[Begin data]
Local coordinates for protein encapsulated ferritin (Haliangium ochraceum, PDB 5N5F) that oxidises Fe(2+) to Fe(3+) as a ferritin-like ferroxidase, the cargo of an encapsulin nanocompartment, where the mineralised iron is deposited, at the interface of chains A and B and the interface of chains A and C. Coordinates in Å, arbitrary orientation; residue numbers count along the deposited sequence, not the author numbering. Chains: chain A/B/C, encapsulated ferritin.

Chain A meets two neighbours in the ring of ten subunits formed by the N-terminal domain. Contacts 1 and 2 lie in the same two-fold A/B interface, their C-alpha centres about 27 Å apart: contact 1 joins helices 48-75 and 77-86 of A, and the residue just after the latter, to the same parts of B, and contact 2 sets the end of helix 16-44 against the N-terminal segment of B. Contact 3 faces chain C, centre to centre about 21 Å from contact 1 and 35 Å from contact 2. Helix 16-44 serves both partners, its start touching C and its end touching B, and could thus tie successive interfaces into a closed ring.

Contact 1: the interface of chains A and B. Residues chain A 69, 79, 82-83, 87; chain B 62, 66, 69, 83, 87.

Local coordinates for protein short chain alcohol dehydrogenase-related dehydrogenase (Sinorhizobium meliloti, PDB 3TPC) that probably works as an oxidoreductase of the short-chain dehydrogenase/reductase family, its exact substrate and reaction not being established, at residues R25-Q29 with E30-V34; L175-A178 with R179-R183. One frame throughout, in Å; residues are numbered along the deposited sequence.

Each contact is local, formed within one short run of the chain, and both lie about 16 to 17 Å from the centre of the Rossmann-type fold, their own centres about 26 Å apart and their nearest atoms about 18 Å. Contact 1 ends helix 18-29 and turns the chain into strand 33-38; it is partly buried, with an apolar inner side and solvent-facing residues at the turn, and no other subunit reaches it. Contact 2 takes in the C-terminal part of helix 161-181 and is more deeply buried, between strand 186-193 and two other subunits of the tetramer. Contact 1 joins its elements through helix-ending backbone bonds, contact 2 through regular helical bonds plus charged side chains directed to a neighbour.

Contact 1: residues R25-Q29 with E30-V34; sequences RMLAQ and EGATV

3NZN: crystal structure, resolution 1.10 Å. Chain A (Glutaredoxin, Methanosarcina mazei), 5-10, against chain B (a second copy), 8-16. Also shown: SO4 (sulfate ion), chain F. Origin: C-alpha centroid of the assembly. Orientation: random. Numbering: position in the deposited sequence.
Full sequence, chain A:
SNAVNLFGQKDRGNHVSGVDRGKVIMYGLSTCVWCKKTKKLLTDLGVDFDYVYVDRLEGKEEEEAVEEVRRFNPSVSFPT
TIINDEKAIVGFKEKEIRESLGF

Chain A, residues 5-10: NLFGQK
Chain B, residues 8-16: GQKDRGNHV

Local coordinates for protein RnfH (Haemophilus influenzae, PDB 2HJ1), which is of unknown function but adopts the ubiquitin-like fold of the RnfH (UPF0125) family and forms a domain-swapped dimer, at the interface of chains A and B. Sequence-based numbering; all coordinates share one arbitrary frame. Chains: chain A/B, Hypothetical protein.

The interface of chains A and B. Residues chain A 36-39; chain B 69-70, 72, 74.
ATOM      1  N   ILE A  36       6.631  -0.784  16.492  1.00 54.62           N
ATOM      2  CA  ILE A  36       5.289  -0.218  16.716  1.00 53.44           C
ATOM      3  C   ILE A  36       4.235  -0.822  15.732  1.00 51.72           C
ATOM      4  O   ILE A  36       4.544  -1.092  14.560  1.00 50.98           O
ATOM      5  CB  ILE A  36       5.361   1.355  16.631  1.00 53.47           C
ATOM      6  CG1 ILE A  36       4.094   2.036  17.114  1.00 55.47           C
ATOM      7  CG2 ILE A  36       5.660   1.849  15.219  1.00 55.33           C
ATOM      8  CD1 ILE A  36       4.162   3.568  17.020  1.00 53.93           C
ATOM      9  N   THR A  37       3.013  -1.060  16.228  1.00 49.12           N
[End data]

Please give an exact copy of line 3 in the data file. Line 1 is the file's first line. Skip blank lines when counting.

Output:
Contact 1: the interface of chains A and B. Residues chain A 69, 79, 82-83, 87; chain B 62, 66, 69, 83, 87.